Activism includes encouragement to church members to get involved in campaigning activity with partners such as Christian Aid, SCIAF, TearFund, Stop Climate Chaos Scotland (SCCS) and others. It is noticeable that, at lobbies of parliament and other SCCS events, church members are prominently represented.

What motivates action?

One of the principal drivers of climate action in churches is the impact of stories from partner churches around the world.  Messages from church members in Tuvalu or Malawi or Bangladesh about the loss and damage consequent on climate change have a big impact on church audiences in Scotland, probably more so than scientific reports or statistics.  It is worth considering how such stories could be shared more widely across Scotland to increase awareness and promote behaviour change.

What next? 

That over 400 churches have registered with ECS is indicative of the commitment and concern in churches. In worship and advocacy many churches are actively engaged but there remains concern that members of congregations will struggle with behavioural decisions necessary to achieve the target of a zero carbon emissions Scotland by 2050, whether that is in changes to domestic heating, food, other shopping or travel.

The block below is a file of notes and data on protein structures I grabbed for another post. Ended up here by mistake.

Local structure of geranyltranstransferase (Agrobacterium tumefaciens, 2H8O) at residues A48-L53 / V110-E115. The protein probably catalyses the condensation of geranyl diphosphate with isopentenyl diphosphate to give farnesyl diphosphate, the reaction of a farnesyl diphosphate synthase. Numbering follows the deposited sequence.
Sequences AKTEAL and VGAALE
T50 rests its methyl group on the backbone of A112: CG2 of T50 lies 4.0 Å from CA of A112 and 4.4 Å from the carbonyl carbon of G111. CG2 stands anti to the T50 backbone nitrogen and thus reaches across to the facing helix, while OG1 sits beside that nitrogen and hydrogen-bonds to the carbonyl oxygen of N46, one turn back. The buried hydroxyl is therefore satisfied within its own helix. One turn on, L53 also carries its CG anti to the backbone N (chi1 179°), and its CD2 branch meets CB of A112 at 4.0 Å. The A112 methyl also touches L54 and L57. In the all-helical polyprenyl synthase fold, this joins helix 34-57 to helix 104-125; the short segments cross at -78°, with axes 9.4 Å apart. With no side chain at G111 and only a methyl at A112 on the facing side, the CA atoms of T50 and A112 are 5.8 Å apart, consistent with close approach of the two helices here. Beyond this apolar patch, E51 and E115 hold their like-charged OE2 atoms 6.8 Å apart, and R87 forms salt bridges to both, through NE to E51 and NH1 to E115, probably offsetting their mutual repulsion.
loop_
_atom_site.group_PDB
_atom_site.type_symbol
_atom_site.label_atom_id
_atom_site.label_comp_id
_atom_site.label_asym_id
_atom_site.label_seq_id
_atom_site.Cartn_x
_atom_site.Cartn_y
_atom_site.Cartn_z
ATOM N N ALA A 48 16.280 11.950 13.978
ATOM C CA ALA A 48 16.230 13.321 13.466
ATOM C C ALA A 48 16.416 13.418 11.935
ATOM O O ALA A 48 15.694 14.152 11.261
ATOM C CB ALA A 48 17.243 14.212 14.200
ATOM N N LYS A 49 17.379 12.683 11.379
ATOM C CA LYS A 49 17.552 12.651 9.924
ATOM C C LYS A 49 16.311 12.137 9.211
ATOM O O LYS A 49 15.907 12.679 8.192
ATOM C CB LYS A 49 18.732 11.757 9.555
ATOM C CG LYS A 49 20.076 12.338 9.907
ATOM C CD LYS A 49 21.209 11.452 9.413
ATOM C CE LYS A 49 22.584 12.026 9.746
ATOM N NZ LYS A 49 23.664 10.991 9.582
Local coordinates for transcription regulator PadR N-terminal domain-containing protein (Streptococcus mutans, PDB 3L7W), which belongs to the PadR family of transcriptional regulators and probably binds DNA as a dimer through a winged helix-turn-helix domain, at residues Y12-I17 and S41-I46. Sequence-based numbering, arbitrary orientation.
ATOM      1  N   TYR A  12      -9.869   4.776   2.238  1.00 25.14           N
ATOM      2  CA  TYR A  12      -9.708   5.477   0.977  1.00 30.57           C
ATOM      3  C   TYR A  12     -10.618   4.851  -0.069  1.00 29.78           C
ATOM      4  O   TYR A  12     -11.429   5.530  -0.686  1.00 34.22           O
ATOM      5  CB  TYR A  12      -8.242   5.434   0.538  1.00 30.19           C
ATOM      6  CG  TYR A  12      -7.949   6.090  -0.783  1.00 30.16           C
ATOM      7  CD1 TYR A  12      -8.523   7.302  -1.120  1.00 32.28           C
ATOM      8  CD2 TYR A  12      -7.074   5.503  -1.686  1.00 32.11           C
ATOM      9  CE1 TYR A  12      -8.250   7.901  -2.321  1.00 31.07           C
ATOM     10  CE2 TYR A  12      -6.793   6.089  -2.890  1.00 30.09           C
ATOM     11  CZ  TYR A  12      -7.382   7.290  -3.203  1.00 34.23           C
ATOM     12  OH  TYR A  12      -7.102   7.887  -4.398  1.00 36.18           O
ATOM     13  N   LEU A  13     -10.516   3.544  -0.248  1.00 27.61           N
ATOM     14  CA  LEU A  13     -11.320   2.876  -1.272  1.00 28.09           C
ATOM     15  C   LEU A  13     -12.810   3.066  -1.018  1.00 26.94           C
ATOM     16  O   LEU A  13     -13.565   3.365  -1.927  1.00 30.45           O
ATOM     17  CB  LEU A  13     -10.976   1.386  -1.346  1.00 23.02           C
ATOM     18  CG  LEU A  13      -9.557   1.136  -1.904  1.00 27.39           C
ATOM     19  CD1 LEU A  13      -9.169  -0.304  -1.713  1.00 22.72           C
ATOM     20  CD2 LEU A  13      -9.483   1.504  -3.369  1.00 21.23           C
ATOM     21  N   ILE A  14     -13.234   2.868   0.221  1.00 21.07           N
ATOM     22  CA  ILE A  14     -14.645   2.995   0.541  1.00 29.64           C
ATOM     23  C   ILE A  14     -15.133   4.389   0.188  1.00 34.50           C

One opportunity of increasing interest is in decarbonising finance.  We know that many church members have concerns about investment in fossil fuel companies but the debate is beginning to spread to the role of savings, investments and pensions. Promoting awareness, campaigning and action on fossil fuel finance is likely to be a priority for coming years. 

Commitment